Additionally, one user raised doubts about the government’s inclination to “modernize” cherished local establishments, contending that the outcome typically results in a standard modern food court, restaurant, and popular trends like bubble tea anyway.

He argued that such initiatives contribute to an increased cost of living due to substantial investments in these modern facilities, which require returns on investment.

Meanwhile, another user simply stated, “History has no value in Singapore, just like everything else.”

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Singapore soon will be a new ‘showroom’ concept to woo the world to invest in Singapore, everything feels new nice and quality (of course not cheap). There will be more rich foreigners looking forward to live in Singapore with excitement (bring their whole family and Kampung people here) compare to local born citizens who feel that is just another (sad) day. There were so many examples. Bedok point got demolished. J-cube also died. So many forestry got bulldozed, like those along Bukit Batok Road, Brickland road, all removed and built tiny hdb. If you guys got time, please take more… Read more »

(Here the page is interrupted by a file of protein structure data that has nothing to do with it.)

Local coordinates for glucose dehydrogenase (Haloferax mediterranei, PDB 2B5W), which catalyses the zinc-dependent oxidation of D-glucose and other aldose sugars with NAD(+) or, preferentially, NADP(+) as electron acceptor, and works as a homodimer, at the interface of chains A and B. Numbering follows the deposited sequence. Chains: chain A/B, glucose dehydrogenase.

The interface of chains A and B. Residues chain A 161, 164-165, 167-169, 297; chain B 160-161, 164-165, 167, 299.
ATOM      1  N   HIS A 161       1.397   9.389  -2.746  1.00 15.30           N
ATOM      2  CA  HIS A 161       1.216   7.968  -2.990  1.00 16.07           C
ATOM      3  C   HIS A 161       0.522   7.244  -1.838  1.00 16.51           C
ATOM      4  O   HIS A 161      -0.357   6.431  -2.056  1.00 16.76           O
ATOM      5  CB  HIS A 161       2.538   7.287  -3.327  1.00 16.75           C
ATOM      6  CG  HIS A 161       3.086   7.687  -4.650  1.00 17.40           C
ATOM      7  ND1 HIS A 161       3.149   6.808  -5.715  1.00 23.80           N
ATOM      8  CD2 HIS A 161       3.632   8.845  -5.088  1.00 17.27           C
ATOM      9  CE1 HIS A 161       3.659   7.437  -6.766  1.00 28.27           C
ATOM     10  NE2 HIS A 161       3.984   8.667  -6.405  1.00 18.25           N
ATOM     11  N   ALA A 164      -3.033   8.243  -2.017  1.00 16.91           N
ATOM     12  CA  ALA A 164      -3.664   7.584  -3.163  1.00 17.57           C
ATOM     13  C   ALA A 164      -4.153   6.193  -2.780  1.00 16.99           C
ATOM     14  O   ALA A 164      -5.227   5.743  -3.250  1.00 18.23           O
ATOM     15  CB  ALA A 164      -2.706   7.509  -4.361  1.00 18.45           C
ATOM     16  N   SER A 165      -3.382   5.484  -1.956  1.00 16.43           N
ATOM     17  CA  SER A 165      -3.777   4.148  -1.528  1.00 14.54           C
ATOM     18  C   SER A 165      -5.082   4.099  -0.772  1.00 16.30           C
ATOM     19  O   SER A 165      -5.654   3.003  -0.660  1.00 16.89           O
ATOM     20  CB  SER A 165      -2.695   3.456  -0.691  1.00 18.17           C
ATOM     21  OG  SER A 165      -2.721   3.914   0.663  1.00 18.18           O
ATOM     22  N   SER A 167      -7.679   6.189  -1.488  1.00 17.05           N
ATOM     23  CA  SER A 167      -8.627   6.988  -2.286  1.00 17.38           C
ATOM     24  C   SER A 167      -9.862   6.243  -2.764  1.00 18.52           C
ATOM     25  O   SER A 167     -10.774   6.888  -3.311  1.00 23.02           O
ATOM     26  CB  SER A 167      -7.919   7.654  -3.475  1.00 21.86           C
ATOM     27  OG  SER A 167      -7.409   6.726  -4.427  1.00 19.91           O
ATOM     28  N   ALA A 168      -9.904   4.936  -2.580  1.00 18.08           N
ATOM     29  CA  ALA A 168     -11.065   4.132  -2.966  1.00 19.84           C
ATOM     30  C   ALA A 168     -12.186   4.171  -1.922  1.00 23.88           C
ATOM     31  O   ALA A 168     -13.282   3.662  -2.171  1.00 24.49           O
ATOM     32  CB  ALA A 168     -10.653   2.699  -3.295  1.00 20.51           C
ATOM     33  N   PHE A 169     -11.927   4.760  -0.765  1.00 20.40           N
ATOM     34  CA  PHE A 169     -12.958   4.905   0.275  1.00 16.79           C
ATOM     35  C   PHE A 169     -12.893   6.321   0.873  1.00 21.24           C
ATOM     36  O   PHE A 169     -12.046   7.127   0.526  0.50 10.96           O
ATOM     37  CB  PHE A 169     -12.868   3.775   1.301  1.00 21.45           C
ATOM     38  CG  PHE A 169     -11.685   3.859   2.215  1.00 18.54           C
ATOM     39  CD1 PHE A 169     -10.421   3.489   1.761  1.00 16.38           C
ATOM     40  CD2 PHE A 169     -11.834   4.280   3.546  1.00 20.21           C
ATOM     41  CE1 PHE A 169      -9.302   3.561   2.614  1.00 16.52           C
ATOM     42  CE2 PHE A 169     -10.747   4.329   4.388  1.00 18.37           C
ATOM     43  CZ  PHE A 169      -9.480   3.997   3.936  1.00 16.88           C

It is the usual SOP.

These hawkers give way to new development but ultimately the new rent is now based on “market rates”

Even the interim centre will charge “market rates” and will be privately run.

The NEA took this opportunity to wash its hands off the hawkers.

What happens then is as predictable as the sun rising in the east – hawker food prices will go up.

All these because of our very clever civil servants led by a deaf and insensitive G.

History and memories, … has no say as it must make way for money and inflated levies.

That’s SillyPore, … in a nutshell !!!

After the development, guaranteed chop, rental will increase. $300 no more lah.

Who did you voted? Old man Lee still the best. tsk tsk tsk…

You get what you vote for, Singapore’s food history is disappearing bit by bit. The current generation of hawkers have few replacements. Visit any hawker centre today and you will see many stalls run by elderly folk. The exceptions are usually the halal stalls.

Enjoy today’s cheap spread of Singaporean hwaker dishes because soon you will need to pay $$$ to enjoy it in a restaurant. Singapore is destined to become just “another” city.

I do not have a hand on it .